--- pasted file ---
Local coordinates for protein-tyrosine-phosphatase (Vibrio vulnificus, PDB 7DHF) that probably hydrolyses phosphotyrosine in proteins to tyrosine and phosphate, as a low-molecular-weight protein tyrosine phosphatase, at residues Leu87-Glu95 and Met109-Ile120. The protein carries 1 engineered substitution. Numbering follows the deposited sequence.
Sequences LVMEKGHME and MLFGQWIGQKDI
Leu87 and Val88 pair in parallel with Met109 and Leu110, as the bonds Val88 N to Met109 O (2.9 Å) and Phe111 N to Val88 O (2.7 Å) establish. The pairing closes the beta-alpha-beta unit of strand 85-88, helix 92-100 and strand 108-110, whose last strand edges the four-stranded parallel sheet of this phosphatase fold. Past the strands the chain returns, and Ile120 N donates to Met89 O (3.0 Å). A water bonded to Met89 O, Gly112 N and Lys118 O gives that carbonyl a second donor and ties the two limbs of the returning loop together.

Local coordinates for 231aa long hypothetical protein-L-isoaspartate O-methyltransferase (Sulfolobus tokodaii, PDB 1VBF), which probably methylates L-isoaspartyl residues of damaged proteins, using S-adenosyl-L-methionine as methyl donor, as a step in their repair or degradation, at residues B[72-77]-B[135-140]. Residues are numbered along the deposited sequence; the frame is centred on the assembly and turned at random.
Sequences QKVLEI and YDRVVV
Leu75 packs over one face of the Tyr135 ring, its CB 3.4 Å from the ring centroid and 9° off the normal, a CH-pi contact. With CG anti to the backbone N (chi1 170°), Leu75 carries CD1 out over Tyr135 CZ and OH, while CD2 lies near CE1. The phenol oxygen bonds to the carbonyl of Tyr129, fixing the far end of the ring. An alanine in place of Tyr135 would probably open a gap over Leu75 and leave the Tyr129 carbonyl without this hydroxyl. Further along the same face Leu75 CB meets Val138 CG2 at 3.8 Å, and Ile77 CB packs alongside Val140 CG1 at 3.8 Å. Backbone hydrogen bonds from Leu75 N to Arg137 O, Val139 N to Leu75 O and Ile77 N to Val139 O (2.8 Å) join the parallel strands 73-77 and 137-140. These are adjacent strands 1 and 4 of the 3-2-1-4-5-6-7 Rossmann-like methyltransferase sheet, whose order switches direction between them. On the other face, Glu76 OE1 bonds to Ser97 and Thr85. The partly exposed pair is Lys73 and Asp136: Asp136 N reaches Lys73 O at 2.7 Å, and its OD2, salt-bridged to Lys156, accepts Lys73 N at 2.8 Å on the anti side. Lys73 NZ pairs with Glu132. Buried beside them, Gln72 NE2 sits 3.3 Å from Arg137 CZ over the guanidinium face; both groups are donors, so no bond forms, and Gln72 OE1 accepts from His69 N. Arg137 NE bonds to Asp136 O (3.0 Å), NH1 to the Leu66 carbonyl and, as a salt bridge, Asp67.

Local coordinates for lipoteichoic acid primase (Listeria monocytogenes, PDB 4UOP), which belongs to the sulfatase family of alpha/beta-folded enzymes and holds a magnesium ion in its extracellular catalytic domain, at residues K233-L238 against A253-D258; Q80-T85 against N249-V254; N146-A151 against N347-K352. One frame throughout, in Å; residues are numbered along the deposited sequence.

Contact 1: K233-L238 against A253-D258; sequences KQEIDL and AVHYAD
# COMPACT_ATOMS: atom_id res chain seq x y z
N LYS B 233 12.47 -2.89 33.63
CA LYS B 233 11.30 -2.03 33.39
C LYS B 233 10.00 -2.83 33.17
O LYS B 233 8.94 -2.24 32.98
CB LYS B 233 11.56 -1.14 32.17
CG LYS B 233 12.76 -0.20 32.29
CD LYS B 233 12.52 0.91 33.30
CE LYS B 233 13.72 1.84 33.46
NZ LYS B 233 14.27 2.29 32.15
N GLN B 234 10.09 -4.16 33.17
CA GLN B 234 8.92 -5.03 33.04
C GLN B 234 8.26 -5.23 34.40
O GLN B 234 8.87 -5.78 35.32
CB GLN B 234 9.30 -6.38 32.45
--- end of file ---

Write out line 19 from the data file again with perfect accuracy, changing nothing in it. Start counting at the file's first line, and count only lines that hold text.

N GLN B 234 10.09 -4.16 33.17